CVS pledges to limit alteration of images used to market beauty products
Woonsocket, R.I.-based CVS Pharmacy, the retail division of CVS Health, said yesterday that it is developing new standards for post-production alterations of the beauty imagery the drugstore chain uses or develops for its stores, websites, social media and printed marketing materials. As part of this initiative, transparency for beauty imagery that has been materially altered will be required by the end of 2020.
The company stated that it will introduce the "CVS Beauty Mark," a watermark that will be used to highlight imagery that has not been materially altered. For this initiative, “materially altered” is defined as changing or enhancing a person's shape, size, proportion, skin or eye color; reducing wrinkles; or modifying any other individual characteristics.
CVS Pharmacy will be working together with key brand partners and industry experts to develop specific guidelines in an effort to ensure consistency and transparency, the company said.
"As a woman, mother and president of a retail business whose customers predominantly are women, I realize we have a responsibility to think about the messages we send to the customers we reach each day," said Helena Foulkes, president of CVS Pharmacy and executive vice president of CVS Health, in a press release. "The connection between the propagation of unrealistic body images and negative health effects, especially in girls and young women, has been established. As a purpose-led company, we strive to do our best to [ensure that] all of the messages we are sending to our customers reflect our purpose of helping people on their path to better health."
This new initiative is being introduced in an effort to lead positive change around transparency in beauty as well as to allow customers to differentiate between authentic and materially altered imagery, the company said. The CVS Beauty Mark will start to appear on CVS Pharmacy-produced beauty imagery in 2018, with the goal of all images in the beauty sections of CVS Pharmacy stores reflecting transparency by the end of 2020.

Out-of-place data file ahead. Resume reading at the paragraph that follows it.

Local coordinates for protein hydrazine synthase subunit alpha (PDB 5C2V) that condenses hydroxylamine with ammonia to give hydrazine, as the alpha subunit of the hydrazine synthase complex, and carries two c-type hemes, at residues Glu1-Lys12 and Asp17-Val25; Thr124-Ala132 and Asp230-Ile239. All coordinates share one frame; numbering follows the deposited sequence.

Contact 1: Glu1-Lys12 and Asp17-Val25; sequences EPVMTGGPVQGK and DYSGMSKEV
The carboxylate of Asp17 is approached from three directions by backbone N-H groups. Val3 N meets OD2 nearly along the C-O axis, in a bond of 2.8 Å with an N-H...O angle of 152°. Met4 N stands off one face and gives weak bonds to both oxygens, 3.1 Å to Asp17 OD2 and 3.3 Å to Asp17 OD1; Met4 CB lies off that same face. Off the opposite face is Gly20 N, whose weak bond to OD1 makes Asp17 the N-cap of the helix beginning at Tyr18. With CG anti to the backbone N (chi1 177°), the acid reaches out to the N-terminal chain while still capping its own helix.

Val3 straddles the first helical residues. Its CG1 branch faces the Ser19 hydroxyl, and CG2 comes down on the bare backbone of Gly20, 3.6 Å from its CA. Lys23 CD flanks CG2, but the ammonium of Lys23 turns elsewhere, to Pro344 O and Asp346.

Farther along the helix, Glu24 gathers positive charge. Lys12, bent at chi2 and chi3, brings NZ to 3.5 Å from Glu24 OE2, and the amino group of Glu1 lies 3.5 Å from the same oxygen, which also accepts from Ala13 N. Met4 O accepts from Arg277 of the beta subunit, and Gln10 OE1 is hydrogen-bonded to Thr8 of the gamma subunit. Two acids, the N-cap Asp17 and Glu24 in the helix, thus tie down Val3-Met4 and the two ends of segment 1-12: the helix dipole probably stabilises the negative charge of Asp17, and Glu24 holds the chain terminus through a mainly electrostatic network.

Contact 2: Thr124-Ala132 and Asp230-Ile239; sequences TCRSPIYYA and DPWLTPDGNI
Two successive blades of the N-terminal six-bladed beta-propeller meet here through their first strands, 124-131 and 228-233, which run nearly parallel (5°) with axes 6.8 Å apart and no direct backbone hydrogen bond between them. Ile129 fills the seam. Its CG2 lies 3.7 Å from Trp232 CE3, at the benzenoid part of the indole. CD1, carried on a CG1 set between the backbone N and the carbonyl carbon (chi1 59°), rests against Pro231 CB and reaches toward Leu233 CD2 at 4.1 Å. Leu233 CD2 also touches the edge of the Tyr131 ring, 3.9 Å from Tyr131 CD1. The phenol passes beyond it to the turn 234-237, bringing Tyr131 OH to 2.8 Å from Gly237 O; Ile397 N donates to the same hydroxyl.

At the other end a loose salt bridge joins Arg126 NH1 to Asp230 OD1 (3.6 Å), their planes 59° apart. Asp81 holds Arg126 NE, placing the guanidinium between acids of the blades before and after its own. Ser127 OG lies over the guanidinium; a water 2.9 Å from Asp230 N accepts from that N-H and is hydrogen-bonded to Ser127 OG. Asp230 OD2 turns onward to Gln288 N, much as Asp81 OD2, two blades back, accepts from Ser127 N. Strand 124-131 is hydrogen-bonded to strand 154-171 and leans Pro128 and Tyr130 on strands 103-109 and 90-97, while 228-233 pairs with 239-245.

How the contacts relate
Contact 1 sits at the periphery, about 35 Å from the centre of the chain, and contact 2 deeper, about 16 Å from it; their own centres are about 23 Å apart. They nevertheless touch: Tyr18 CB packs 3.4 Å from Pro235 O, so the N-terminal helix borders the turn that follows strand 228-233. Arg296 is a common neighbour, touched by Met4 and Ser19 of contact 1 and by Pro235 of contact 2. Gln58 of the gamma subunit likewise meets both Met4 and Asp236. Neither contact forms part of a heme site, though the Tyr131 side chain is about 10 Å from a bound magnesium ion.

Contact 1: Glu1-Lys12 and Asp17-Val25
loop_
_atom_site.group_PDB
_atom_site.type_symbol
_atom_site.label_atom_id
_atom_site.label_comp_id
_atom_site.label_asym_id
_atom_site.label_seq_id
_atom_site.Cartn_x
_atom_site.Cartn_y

"We've reached out to many of our beauty brand partners, many of whom are already thinking about this important issue, to work together to ensure that the beauty aisle is a place that represents and celebrates the authenticity and diversity of the communities we serve," Foulkes also stated. "We've been inspired by their willingness to partner with us to redefine industry standards around this important issue for the well-being of all of our customers."
“Allowing diversity and natural beauty to shine will have an immensely positive impact on girls and women everywhere,” added Judy Vredenburgh, the president and CEO of Girls Inc., a nonprofit that encourages girls to be “strong, smart and bold.” To learn more about CVS Pharmacy's new beauty imagery initiative, visit this page on the chain's website.